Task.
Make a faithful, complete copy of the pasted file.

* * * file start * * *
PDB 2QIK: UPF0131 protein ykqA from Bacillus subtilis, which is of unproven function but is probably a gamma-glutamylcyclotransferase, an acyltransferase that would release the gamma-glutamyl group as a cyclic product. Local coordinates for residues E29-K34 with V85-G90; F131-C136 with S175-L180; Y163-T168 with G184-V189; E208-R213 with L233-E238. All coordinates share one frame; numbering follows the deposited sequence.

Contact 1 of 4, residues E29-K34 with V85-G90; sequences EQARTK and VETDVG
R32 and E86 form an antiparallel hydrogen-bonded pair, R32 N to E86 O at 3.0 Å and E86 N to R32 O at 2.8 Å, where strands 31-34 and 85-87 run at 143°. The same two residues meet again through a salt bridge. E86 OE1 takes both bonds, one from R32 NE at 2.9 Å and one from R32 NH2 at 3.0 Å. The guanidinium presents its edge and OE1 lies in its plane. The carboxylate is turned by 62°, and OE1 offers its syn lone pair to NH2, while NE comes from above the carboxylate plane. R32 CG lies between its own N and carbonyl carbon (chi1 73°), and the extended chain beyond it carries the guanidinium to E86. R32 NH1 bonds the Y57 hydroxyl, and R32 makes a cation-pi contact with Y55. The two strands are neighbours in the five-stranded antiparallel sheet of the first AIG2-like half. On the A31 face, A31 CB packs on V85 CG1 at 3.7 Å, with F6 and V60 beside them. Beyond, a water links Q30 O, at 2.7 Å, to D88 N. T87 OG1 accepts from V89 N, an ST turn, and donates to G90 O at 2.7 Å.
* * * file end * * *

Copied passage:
PDB 2QIK: UPF0131 protein ykqA from Bacillus subtilis, which is of unproven function but is probably a gamma-glutamylcyclotransferase, an acyltransferase that would release the gamma-glutamyl group as a cyclic product. Local coordinates for residues E29-K34 with V85-G90; F131-C136 with S175-L180; Y163-T168 with G184-V189; E208-R213 with L233-E238. All coordinates share one frame; numbering follows the deposited sequence.

Contact 1 of 4, residues E29-K34 with V85-G90; sequences EQARTK and VETDVG
R32 and E86 form an antiparallel hydrogen-bonded pair, R32 N to E86 O at 3.0 Å and E86 N to R32 O at 2.8 Å, where strands 31-34 and 85-87 run at 143°. The same two residues meet again through a salt bridge. E86 OE1 takes both bonds, one from R32 NE at 2.9 Å and one from R32 NH2 at 3.0 Å. The guanidinium presents its edge and OE1 lies in its plane. The carboxylate is turned by 62°, and OE1 offers its syn lone pair to NH2, while NE comes from above the carboxylate plane. R32 CG lies between its own N and carbonyl carbon (chi1 73°), and the extended chain beyond it carries the guanidinium to E86. R32 NH1 bonds the Y57 hydroxyl, and R32 makes a cation-pi contact with Y55. The two strands are neighbours in the five-stranded antiparallel sheet of the first AIG2-like half. On the A31 face, A31 CB packs on V85 CG1 at 3.7 Å, with F6 and V60 beside them. Beyond, a water links Q30 O, at 2.7 Å, to D88 N. T87 OG1 accepts from V89 N, an ST turn, and donates to G90 O at 2.7 Å.